"My wife and I were both raised in Mitchell and liked the idea of raising our children in the area," he said. "I also knew of the need for medical providers in the area and felt that I could give back to the community."
He was born in the Philippines and moved to Mitchell as a fourth-grader.
"Practicing in Mitchell has been wonderful for me," he said. "You tend to know more individuals and families that you take care of when it is in a town that you were raised in. You can see the impact that you bring to the community in a familiar town the size of Mitchell."
Dr. Shawn Haley, an anesthesiologist, also stayed in town and took up health care in the footsteps of his father, Dr. Michael Haley, as did Haley's sister, Dr. Hilary Jarman, a dentist. And there are father-son/father-daughter dentist combinations practicing in town, including Drs. Don Dailey and Matthew Dailey and Drs. D'Orsay Winthers and Amber Determan.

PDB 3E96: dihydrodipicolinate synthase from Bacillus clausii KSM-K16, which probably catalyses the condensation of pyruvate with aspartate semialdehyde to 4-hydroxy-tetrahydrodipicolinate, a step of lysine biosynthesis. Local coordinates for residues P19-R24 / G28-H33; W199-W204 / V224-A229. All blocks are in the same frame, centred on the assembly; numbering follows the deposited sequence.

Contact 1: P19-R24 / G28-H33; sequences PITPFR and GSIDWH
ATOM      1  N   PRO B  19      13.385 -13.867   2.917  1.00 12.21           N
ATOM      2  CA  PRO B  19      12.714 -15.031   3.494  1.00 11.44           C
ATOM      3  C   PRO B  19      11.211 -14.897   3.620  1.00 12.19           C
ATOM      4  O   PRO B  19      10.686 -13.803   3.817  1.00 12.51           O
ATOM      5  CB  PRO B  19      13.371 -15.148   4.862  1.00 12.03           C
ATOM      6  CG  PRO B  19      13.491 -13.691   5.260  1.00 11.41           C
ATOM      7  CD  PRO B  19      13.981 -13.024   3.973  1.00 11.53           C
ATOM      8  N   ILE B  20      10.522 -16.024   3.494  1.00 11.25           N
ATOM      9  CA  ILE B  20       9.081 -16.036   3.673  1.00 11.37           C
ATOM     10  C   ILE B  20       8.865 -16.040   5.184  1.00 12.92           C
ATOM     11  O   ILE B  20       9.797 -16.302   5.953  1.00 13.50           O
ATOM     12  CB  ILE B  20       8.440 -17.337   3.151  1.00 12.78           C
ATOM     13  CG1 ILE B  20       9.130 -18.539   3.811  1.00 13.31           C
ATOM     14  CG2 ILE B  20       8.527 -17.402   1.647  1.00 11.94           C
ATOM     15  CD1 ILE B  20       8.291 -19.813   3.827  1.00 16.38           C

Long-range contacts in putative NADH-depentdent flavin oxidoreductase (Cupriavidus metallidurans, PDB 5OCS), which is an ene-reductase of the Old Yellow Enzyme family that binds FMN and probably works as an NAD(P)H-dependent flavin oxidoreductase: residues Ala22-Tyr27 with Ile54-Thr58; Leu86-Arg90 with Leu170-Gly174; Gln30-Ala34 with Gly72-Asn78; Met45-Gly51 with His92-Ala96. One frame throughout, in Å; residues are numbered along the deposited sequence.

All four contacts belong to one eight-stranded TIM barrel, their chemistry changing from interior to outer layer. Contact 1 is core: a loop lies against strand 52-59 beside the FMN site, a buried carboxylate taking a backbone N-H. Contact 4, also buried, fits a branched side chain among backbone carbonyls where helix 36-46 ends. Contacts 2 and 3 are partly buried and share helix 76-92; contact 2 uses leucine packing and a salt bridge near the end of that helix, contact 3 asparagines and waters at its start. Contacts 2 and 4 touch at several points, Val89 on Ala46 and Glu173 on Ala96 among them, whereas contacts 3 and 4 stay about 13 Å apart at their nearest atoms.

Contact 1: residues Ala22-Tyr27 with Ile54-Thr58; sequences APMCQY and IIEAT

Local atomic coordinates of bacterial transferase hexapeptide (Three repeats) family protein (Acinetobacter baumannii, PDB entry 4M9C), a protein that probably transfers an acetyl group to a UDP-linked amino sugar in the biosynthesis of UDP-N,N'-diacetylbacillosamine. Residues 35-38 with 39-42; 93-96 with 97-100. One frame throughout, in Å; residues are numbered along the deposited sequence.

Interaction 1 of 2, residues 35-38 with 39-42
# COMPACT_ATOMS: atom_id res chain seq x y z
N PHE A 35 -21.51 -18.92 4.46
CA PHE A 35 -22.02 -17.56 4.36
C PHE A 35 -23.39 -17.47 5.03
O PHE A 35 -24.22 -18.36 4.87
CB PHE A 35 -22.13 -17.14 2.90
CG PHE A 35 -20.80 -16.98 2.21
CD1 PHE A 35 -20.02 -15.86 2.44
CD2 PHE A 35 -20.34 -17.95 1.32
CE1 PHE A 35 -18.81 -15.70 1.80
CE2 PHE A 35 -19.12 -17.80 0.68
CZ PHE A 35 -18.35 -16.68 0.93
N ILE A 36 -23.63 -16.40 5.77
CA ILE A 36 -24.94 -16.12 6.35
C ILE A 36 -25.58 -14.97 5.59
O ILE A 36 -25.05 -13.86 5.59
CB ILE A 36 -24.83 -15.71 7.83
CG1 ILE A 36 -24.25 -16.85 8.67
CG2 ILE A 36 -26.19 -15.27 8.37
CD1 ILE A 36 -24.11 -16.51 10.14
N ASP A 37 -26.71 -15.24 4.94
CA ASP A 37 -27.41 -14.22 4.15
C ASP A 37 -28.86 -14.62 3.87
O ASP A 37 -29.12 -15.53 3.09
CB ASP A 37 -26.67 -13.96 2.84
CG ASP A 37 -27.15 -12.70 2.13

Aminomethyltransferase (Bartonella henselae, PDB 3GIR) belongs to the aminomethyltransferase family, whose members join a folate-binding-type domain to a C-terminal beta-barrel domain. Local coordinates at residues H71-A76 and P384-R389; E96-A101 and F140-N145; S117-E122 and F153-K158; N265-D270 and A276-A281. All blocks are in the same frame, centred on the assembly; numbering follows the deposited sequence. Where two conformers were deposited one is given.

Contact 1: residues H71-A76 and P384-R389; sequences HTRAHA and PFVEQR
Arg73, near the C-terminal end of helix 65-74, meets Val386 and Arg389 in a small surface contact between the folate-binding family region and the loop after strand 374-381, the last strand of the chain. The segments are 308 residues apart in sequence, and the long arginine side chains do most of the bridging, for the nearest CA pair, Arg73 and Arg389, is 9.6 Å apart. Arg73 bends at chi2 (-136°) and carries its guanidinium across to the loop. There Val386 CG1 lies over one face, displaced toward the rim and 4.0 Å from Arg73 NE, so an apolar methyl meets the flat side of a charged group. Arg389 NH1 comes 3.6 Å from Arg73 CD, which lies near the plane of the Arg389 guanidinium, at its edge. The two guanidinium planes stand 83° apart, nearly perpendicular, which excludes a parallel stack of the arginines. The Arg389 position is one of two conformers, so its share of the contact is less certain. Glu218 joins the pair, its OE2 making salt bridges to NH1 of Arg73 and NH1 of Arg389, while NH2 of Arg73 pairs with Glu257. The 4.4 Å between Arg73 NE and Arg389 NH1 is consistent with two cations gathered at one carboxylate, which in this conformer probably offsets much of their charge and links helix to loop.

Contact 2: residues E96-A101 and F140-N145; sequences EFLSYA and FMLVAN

In the past few years, Avera has developed a new tool to recruit doctors: direct employment.
Prior to 2007, the hospital's doctor staff was not actually employed by Avera -- they physically worked there but ran their own practices. Now doctors have that choice, and it's one Delaney said many are accepting.
"Physicians coming out of residency training, in this day and age, they want to be employed. They don't want to take care of business aspects -- they want to take care of patients," Delaney said.
The incentives to working directly for the hospital include guaranteed income and assistance with moving expenses. And by joining hospital staff, doctors don't have to worry with the business headaches of operating their own practice.
With an average of 12 years invested in their medical training, doctors typically take a great deal of care when making decisions with the career they've selected. Medical schooling includes four years of undergraduate work, four years of graduate work, and three to eight years of residency -- the time when doctors train in their chosen specialty of practice.
"If you can recruit people who have ties to South Dakota, there's a much better return rate," Delaney said. "If, we as an economy, want to survive some rough times, we have to pull together and support each other."